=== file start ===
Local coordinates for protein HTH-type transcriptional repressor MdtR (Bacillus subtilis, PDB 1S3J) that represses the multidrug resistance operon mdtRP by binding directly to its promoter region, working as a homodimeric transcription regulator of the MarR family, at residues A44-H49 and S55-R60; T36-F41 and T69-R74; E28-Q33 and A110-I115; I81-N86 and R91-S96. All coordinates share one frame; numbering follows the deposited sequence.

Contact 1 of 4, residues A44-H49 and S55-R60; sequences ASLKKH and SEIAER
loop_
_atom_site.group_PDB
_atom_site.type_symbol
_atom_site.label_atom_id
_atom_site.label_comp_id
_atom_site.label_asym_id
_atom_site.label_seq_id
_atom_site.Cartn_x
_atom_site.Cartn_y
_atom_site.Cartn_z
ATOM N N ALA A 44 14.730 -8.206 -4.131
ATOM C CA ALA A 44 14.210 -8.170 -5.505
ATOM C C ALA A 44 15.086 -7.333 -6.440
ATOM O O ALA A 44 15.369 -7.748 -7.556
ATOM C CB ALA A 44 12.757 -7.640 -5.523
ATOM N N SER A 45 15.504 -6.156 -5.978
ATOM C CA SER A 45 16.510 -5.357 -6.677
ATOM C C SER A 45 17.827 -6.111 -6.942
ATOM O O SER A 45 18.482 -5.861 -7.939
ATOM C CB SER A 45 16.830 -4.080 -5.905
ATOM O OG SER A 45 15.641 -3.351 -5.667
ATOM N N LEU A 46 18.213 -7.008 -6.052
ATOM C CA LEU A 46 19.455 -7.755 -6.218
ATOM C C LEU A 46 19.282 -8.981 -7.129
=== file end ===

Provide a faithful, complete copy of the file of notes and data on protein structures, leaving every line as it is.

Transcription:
Local coordinates for protein HTH-type transcriptional repressor MdtR (Bacillus subtilis, PDB 1S3J) that represses the multidrug resistance operon mdtRP by binding directly to its promoter region, working as a homodimeric transcription regulator of the MarR family, at residues A44-H49 and S55-R60; T36-F41 and T69-R74; E28-Q33 and A110-I115; I81-N86 and R91-S96. All coordinates share one frame; numbering follows the deposited sequence.

Contact 1 of 4, residues A44-H49 and S55-R60; sequences ASLKKH and SEIAER
loop_
_atom_site.group_PDB
_atom_site.type_symbol
_atom_site.label_atom_id
_atom_site.label_comp_id
_atom_site.label_asym_id
_atom_site.label_seq_id
_atom_site.Cartn_x
_atom_site.Cartn_y
_atom_site.Cartn_z
ATOM N N ALA A 44 14.730 -8.206 -4.131
ATOM C CA ALA A 44 14.210 -8.170 -5.505
ATOM C C ALA A 44 15.086 -7.333 -6.440
ATOM O O ALA A 44 15.369 -7.748 -7.556
ATOM C CB ALA A 44 12.757 -7.640 -5.523
ATOM N N SER A 45 15.504 -6.156 -5.978
ATOM C CA SER A 45 16.510 -5.357 -6.677
ATOM C C SER A 45 17.827 -6.111 -6.942
ATOM O O SER A 45 18.482 -5.861 -7.939
ATOM C CB SER A 45 16.830 -4.080 -5.905
ATOM O OG SER A 45 15.641 -3.351 -5.667
ATOM N N LEU A 46 18.213 -7.008 -6.052
ATOM C CA LEU A 46 19.455 -7.755 -6.218
ATOM C C LEU A 46 19.282 -8.981 -7.129